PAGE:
On Monday, October 10, 2016, Barry Smith <bsm...@mcs.anl.gov> wrote: > > > On Oct 10, 2016, at 4:01 PM, Kong, Fande <fande.k...@inl.gov > <javascript:;>> wrote: > > > > Hi All, > > > > I know how to remove the null spaces from a singular system using > creating a MatNullSpace and attaching it to Mat. > > > > I was really wondering what is the philosophy behind this? The exact > algorithms we are using in PETSc right now? Where we are dealing with > this, preconditioner, linear solver, or nonlinear solver? > > It is in the Krylov solver. > > The idea is very simple. Say you have a singular A with null space N > (that all values Ny are in the null space of A. So N is tall and skinny) > and you want to solve A x = b where b is in the range of A. This problem > has an infinite number of solutions Ny + x* since A (Ny + x*) = ANy + > Ax* = Ax* = b where x* is the "minimum norm solution; that is Ax* = b and > x* has the smallest norm of all solutions. > > With left preconditioning B A x = B b GMRES, for example, normally > computes the solution in the as alpha_1 Bb + alpha_2 BABb + alpha_3 > BABABAb + .... but the B operator will likely introduce some component > into the direction of the null space so as GMRES continues the "solution" > computed will grow larger and larger with a large component in the null > space of A. Hence we simply modify GMRES a tiny bit by building the > solution from alpha_1 (I-N)Bb + alpha_2 (I-N)BABb + alpha_3 (I-N)BABABAb > + .... that is we remove from each new direction anything in the direction > of the null space. Hence the null space doesn't directly appear in the > preconditioner, just in the KSP method. If you attach a null space to the > matrix, the KSP just automatically uses it to do the removal above.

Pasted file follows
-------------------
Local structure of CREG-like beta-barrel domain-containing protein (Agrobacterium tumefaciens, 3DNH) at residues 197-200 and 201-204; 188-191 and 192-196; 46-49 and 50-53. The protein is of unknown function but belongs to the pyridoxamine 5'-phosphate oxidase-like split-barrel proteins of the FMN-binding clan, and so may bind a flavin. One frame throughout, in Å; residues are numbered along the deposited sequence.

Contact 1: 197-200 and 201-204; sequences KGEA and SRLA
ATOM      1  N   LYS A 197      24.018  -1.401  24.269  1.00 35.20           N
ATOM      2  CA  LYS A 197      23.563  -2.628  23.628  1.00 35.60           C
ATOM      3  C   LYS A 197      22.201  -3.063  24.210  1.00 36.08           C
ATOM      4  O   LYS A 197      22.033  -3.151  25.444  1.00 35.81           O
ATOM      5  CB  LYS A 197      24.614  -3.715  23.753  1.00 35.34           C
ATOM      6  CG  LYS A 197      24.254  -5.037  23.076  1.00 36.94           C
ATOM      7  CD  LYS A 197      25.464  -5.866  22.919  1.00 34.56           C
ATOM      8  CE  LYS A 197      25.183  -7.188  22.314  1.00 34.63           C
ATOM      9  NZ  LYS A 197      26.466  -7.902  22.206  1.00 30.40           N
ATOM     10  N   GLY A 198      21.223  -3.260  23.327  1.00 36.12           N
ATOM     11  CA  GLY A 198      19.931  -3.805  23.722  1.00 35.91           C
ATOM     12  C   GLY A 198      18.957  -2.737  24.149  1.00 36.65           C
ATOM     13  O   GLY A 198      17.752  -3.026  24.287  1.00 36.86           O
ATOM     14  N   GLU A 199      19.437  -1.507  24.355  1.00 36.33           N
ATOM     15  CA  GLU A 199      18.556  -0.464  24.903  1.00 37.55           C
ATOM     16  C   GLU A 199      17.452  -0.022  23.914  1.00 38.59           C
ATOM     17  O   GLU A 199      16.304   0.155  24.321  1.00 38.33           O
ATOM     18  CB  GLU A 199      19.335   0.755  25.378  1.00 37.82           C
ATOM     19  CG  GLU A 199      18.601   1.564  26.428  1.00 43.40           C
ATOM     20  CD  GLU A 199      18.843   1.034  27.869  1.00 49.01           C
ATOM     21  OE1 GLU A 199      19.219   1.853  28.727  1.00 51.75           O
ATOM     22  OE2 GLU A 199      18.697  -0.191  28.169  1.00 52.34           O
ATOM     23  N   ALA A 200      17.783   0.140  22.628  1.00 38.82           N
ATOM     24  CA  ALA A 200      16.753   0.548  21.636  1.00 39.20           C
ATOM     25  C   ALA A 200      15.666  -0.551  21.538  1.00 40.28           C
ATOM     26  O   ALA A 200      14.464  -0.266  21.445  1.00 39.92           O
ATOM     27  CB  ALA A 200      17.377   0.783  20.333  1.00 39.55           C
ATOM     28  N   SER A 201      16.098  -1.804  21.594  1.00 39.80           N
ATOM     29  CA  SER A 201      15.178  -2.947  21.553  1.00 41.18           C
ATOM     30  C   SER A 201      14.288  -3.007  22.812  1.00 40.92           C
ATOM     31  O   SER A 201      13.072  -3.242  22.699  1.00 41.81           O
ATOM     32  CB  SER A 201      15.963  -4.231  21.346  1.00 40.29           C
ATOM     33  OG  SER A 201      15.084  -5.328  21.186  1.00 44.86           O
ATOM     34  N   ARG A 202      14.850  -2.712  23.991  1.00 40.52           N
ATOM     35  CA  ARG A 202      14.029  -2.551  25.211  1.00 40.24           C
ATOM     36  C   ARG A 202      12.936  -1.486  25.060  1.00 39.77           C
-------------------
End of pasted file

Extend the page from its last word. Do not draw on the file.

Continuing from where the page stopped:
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Barry, if identity matrix I is of size M x M (which is also the size of A) then are you augmenting N (size M x R; R < M) by zero colums to make I - N possible? If so it means that only first R values of vector Bb are used for scaling zero Eigenvectors of A. Does this choice affect iteration count, meaning one can arbitrarily choose any R values of the vector Bb to scale zero eigenvectors of A? > > With right preconditioning the solution is built from alpha_1 b + > alpha_2 ABb + alpha_3 ABABb + .... and again we apply (I-N) to each term to > remove any part that is in the null space of A. > > Now consider the case A y = b where b is NOT in the range of A. So > the problem has no "true" solution, but one can find a least squares > solution by rewriting b = b_par + b_perp where b_par is in the range of A > and b_perp is orthogonal to the range of A and solve instead A x = > b_perp. If you provide a MatSetTransposeNullSpace() then KSP automatically > uses it to remove b_perp from the right hand side before starting the KSP > iterations. > > The manual pages for MatNullSpaceAttach() and > MatTranposeNullSpaceAttach() discuss this an explain how it relates to the > fundamental theorem of linear algebra. > > Note that for symmetric matrices the two null spaces are the same. > > Barry > > > A different note: This "trick" is not a "cure all" for a totally > inappropriate preconditioner. For example if one uses for a preconditioner > a direct (sparse or dense) solver or an ILU(k) one can end up with a very > bad solver because the direct solver will likely produce a very small pivot > at some point thus the triangular solver applied in the precondition can > produce HUGE changes in the solution (that are not physical) and so the > preconditioner basically produces garbage. On the other hand sometimes it > works out ok. > > > > > > > > Fande Kong, > > -- --Amneet